The Priory Church of St Mary and the Holy Cross,

Binham

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Poppyhead Benchends

In early periods, churches had no seating at all in the nave, other than stone benches round the outside walls, examples of which can be seen at Hunstanton and Snettisham in Norfolk. People would stand for services, and the benches were there to give relief to the aged and infirm - hence the phrase 'going to the wall'. The first wooden seats began to appear in chantries and guild chapels, and soon the custom began to spread into the body of the nave. These first benches were normally simple affairs with little or no decoration. During the fifteenth and sixteenth centuries, the benchends became more elaborately carved, with panelling and figures of people or animals, often humorous and ferquently decidedly secular. Not all benches had backs to them (as in Cawston Church, Norfolk) and those which did had simple designs, some of which were added at a later date.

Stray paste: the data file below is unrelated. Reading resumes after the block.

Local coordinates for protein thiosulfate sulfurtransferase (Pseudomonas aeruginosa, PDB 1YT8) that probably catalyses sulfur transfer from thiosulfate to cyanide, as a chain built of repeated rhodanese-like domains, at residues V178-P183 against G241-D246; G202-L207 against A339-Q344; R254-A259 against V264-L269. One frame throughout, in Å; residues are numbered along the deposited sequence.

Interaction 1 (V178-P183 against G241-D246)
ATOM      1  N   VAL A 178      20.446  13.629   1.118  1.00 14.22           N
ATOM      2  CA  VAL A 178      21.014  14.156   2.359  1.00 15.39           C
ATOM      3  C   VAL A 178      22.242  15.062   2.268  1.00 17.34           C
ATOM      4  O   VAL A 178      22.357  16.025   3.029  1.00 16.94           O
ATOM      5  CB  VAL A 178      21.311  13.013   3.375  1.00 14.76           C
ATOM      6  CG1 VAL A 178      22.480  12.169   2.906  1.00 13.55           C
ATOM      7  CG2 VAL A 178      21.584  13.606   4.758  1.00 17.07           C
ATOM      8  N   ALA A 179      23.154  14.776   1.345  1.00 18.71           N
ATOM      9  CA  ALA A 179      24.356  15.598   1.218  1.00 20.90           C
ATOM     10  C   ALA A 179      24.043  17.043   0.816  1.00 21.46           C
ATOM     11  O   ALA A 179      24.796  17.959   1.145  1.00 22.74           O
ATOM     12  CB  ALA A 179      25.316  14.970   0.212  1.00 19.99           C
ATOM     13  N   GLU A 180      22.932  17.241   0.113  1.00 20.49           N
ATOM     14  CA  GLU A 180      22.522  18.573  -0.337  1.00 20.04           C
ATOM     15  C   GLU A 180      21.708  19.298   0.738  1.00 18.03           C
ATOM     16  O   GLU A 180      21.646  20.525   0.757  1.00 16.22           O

lily poppyhead
cockerel  poppyhead
Lily in Vase
Cockerel
Cockerel with stag armrest
Baby in swaddling clothes poppyhead
Squirrel armrest poppyhead benchend
priest in pulpit poppyhead benchend
Baby in swaddling clothes
Baby and squirrel armrest
Vicar in pulpit
Donor in prayer benchend
eagle poppyhead
lamb poppyhead
Donor in prayer
Eagle
Agnus Dei (Lamb of God)
Figures armrest benchends
Monkey armrest benchend
 
Armrest figures
Armrest monkey-lion
 
The backs of benches